Beginning in 1604, 54 scholars labored for seven years under the sponsorship of King James I to produce a new translation of the Bible. While the influence of that text over the past 400 years is unquestioned, what is the place of that venerable old version in the actual life of the church today? [Read more…]
During the Reformation, Foxe’s Book of Martyrs was chained together with the Bible in protestant churches. One of the tenets of Christianity has long been that believers are persecuted. Persecution somehow proves one is righteous. Today some churches still use stories from the martyrs in sermons, and Christian media outlets run news updates about the persecution of Christians worldwide.
I think we can agree that we, as Mormons, sometimes display a persecution complex. Like sects that cling to Foxe’s Book of Martyrs, we routinely use Our Heritage and stories from our history to illustrate times of persecution and the sacrifices made in behalf of our faith. I don’t think this is a bad thing, it is our history. One of the things it does for good and bad, is tie us together in the common cause of defending our faith against persecutors. But some members of the Church are always on the defense, with arrows aimed for any slight against Mormonism, firing often when no shot was fired at them.
The Book of Mormon Musical has been heralded by some as good publicity for us (which I believe in the end it will be); while in contrast, seen by others as a gross misrepresentation of our faith as a whole. Is making fun of us okay if it’s good for us in the end? Does it set a bad precedent in a cultural landscape where religious tolerance is supposed to be the rule? Is mockery an expression of intolerance, and is intolerance synonymous with persecution? When should we ignore, or even laugh along at ourselves, and when should we take a stand?
Today was High Council Sunday in our sacrament meeting. Our ward is going on trek come summer. If you know me, you know that I am not a fan of trek, but that I generally just ignore it.
The high councilor’s speaking companion said, “I know that those noble pioneers suffered what they went through in order to inspire the youth of today.” Martyrdom ain’t what it used to be, folks! [Read more…]
Mormon culture, especially of the Wasatch Front variety, is big on creative dating. There has been a lot of discussion of whether this is a good thing, but that there is pressure for bringing creativity to the dating enterprise among at least some groups of Mormon young people seems clear. [Read more…]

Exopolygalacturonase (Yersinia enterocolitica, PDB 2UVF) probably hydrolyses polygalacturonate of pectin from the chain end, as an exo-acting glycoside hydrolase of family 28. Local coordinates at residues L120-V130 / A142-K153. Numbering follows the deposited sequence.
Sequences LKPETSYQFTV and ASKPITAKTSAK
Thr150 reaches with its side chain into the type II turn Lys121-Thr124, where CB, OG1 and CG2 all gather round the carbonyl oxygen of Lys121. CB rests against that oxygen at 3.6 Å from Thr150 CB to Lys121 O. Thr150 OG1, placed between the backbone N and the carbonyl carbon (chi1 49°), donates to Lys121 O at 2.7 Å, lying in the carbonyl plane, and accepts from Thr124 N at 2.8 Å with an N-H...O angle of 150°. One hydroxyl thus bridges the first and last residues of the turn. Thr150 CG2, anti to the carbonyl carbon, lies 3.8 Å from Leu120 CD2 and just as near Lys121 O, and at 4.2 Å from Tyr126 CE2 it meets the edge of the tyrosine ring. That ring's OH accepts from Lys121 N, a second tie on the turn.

I grew up in a heavily immigrant neighborhood in the San Francisco Bay Area. My high school was minority White, with most students being 1st or 2nd generation Chinese and Taiwanese, or one of several other Asian nationalities in the mix. So when I saw this piece by Amy Chua in a friend’s Facebook feed, it really caught my eye: “Why Chinese Mothers Are Superior”.
A few weeks ago I finally yielded to the raves of several friends and gave Fox’s hit show Glee a try. Over the past few weeks, my husband and I have raced through all of Season 1 on Netflix. It’s everything my friends said it would be: funny, charming, musical, a bit campy. What struck me immediately was that amid the knowingness and too-smart-to-be-anything-but-cynical vibe that defines everything in our generation, this show stands out as relentlessly cheerful. I searched and scrutinized for the “we’re being so happy ironically angle,” but my search was in vain. This really was earnestly chipper. Je savais what this je ne sais quoi was: it was high-octane Mormon.
That’s right, if BYU-TV thinks they have a patent on happy-go-lucky “see the good in the world,” it’s past time for their lawyers to initiate a barrage of cease and desist letters to Fox headquarters. Yet the litany of reasons why Glee re-runs won’t be syndicated on BYU-TV anytime soon is lengthy and pointed.
They’re a little “loud” for my taste (I prefer a more Mr. Rogersesque vibe in my children’s media), but I have to admit, they’re pretty entertaining and they do a good job of teaching scripture stories.